- 1 box @ 2″ deck screws
- 4 bags Palm, Cactus and Citrus planting soil (or other fast draining medium)
Overview of the major steps for this project:
- Build the wooden frame
- Line the frame with chicken wire and weed block fabric
- Fill the frame with planting medium
- Close the frame back with waterproof backer board
- Move the frame in place
- Add the plants
Building the Frame
- Attach the 2×4 blocks to the ends of the 48″ lengths of fencing.
MBM tip: Use at least 3 screws offset from each other to avoid splitting the blocks or the Redwood boards. Also be sure the ends of the blocks are completely flush and square with the ends of the boards. This will ensure that your frame is properly squared.
- Find the center of the 48″ sides and mark.
- Attach the remaining two 2×4 blocks, one on each side, so that the top edge of the blocks are flush with the center marks. Again be sure the blocks are flush and square to the boards.
- Complete the outer frame by attaching the 36″ boards between the 48″ as seen in the picture above. Be sure all the edges are flush before attaching.
MBM tip: This is easiest done by laying the boards on a flat surface so that the boards sit squarely to each other. Attach one screw on one end leaving it slightly loose, then attach another screw to the opposite end before adding the rest of the screws. In this way you can make sure all sides are square. Be sure to tighten all the way around once you are done.
- Attach the remaining piece of Redwood to the center blocks. You should now have two equal areas on the top and bottom as seen below (Don’t worry, you’re going to add the chicken wire next – I just didn’t take a picture of the middle step)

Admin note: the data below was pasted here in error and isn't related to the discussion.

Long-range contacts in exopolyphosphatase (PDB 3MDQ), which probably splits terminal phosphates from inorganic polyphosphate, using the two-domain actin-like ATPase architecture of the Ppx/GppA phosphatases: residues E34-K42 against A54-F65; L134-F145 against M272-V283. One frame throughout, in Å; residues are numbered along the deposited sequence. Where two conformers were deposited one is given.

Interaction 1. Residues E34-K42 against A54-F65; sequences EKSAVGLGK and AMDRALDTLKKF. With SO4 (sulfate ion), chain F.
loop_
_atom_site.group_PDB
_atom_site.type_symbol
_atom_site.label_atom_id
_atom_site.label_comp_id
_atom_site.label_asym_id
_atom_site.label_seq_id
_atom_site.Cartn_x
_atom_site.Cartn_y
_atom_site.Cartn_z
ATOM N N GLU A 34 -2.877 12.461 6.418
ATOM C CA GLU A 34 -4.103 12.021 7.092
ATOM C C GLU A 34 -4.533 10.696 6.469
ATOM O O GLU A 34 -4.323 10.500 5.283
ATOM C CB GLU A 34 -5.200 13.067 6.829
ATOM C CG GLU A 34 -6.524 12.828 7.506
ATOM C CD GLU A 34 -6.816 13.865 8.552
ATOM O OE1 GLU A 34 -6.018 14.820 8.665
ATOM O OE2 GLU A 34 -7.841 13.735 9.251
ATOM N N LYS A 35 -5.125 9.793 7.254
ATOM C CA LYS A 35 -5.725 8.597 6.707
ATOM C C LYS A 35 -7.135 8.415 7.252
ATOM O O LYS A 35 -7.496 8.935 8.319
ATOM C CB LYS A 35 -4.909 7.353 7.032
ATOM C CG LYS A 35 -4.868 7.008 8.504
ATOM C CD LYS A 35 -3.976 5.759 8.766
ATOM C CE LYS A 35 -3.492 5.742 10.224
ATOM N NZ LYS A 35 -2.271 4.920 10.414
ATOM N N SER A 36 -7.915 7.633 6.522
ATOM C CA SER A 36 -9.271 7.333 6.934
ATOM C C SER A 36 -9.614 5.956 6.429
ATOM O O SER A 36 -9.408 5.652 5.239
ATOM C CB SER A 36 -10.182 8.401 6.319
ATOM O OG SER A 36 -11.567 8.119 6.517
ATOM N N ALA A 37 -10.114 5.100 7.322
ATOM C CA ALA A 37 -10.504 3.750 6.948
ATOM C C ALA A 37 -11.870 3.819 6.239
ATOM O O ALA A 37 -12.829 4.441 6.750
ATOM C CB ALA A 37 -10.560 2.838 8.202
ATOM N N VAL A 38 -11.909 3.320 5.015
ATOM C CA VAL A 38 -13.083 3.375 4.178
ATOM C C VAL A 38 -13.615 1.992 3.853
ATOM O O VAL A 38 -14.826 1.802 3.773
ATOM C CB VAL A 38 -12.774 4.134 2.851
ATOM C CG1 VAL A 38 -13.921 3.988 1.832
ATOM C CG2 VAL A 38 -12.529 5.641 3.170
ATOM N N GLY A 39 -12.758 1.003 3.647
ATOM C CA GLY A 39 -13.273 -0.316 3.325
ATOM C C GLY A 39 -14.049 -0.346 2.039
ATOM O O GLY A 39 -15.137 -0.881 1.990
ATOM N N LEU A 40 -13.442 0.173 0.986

- Attach the chicken wire to the front of the box using the staple gun.
MBM tip: staples should be no more than 1″ apart all the way around the edges and through the middle. This will seem like overkill, but you will thank me later when you start cutting out sections of chicken wire.
- Turn the frame over and line the top and bottom sections with landscape cloth. Staple cloth into place as seen below. Note that you will need to extend the cloth up the inside walls of the frame so that the dirt will not come out the sides.
- Add planting medium to completely fill both ends of the frame.
MBM Note: It was suggested to me by a viewer of my livestream that I could fill the box after getting the frame into place. After completing the project, I still feel that that approach would have been more difficult than the effort it took to move the filled box into place.
MBM Note: I added a PVC watering system to this planter, but in the end I think it was unnecessary so I have omitted the steps for that portion of this project. If you are interested in how I did this, please leave a comment below.
- Fill the frame completely with medium. Be sure to pack the dirt down somewhat tightly. This will prevent a lot of settling once the frame is upright.